Oil spill

The government had declared BP's Gulf of Mexico site safe: "The Interior Department exempted BP's calamitous Gulf of Mexico drilling operation from a detailed environmental impact analysis last year, according to government documents, after three reviews of the area concluded that a massive oil spill was unlikely," reports Juliet Eilperin. "The decision by the department's Minerals Management Service (MMS) to give BP's lease at Deepwater Horizon a 'categorical exclusion' from the National Environmental Policy Act (NEPA) on April 6, 2009 -- and BP's lobbying efforts just 11 days before the explosion to expand those exemptions -- show that neither federal regulators nor the company anticipated an accident of the scale of the one unfolding in the gulf."

Chemical warfare working? "The huge oil slick in the Gulf of Mexico still hadn't inundated the shore on Tuesday, and officials speculated that was partly because it was being pummeled with massive amounts of chemicals designed to break up the oil," reports Jeffrey Ball. "Those fighting the spill are spraying an unprecedented amount of dispersants into the Gulf in an attempt at environmental triage. Though there are questions about the environmental impact of using so much dispersant and using it at the seafloor, experts say, any such impact pales compared with the damage that would occur if the slick made it to the ecologically fragile Gulf Coast with full force."

BP steps up its lobbying: "BP PLC Chief Executive Tony Hayward met with lawmakers on Capitol Hill Tuesday, advancing the oil giant's campaign to avoid the sort of political backlash that has engulfed companies such as Goldman Sachs Group Inc. and Toyota Motor Corp.," report Neil King and Guy Chazan. "The push on Capitol Hill, arising after a rig leased by BP burned and sank in the Gulf of Mexico last month and the well it was drilling began leaking oil, comes as the company said it hopes as soon as Thursday to lower the first of three containment domes over the principle underwater leak."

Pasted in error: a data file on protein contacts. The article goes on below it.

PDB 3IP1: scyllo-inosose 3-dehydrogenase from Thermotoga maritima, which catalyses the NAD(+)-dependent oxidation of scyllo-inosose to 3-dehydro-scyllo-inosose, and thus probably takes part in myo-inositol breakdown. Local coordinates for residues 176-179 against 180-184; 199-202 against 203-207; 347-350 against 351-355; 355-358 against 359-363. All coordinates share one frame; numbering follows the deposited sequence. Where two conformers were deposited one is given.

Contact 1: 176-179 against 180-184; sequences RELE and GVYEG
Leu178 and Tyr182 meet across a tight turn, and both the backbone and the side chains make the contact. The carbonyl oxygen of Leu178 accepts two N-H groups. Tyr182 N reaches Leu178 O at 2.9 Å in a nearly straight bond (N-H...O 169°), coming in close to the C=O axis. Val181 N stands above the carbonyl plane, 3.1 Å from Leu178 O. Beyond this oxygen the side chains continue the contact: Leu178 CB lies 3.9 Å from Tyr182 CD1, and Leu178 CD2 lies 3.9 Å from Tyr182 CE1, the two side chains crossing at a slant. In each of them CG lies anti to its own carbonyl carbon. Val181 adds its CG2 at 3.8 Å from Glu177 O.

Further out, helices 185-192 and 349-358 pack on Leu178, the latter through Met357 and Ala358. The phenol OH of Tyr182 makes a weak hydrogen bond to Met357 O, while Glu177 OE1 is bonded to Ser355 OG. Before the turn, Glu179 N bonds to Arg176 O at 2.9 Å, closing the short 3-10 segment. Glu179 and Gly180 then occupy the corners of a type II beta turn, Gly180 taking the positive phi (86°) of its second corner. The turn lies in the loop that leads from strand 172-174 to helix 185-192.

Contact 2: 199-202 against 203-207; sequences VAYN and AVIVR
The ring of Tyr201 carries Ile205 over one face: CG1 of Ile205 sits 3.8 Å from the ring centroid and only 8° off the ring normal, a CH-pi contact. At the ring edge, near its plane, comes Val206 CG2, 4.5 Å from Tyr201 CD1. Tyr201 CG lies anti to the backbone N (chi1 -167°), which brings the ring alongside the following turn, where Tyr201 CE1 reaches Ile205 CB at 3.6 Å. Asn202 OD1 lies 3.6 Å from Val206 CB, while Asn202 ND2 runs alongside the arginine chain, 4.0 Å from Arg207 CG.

Thomas Friedman on the spill: "There is only one meaningful response to the horrific oil spill in the Gulf of Mexico and that is for America to stop messing around when it comes to designing its energy and environmental future," he writes. "The only meaningful response to this man-made disaster is a man-made energy bill that would finally put in place an American clean-energy infrastructure that would set our country on a real, long-term path to ending our addiction to oil."

Ergonomics interlude: Is your office chair trying to kill you?

Immigration

A Tuscon sheriff weighs in against the Arizona law: "My deputies have referred more illegal immigrants to Border Patrol and Immigration and Customs Enforcement than any other state or local law enforcement agency in Arizona," writes Clarence Dupnik. "But this new law will pass the burden of immigration enforcement to my county department. This is a responsibility I do not have the resources to implement."

"The more fundamental problem with the law is its vague language. It requires law enforcement officials to demand papers from an individual when they have a 'reasonable suspicion' that he is an illegal immigrant...When used in a law-enforcement context, 'reasonable suspicion' is always understood to be subjective, but it must be capable of being articulated. In the case of identifying illegal immigrants, the ambiguity of what this 'crime' looks like risks including an individual's appearance, which would seem to violate the Constitution's equal protection clause. Such ambiguity is especially dangerous when prescribed to an issue as fraught with emotion as that of illegal immigration. "

Did campaign-finance reform lead to the Arizona law? "Candidates for the legislature [in Airzona] can receive public funding if they collect 220 contributions of at least $5 each. This entitles them to more than $14,000 for the primary campaign and more than $21,000 for the general election," writes Ruth Marcus. "If a competing candidate chooses not to comply with spending and contribution limits, the publicly funded candidate gets matching funds to stay even...Trouble is, it worked -- perhaps too well. The barriers to entry were extremely low. People with little experience in politics at any level ran for the legislature and won. Previously, for better or worse, candidates of both parties were 'vetted' by business groups that then proceeded to help them raise money, a process that served to filter out extremes on both sides.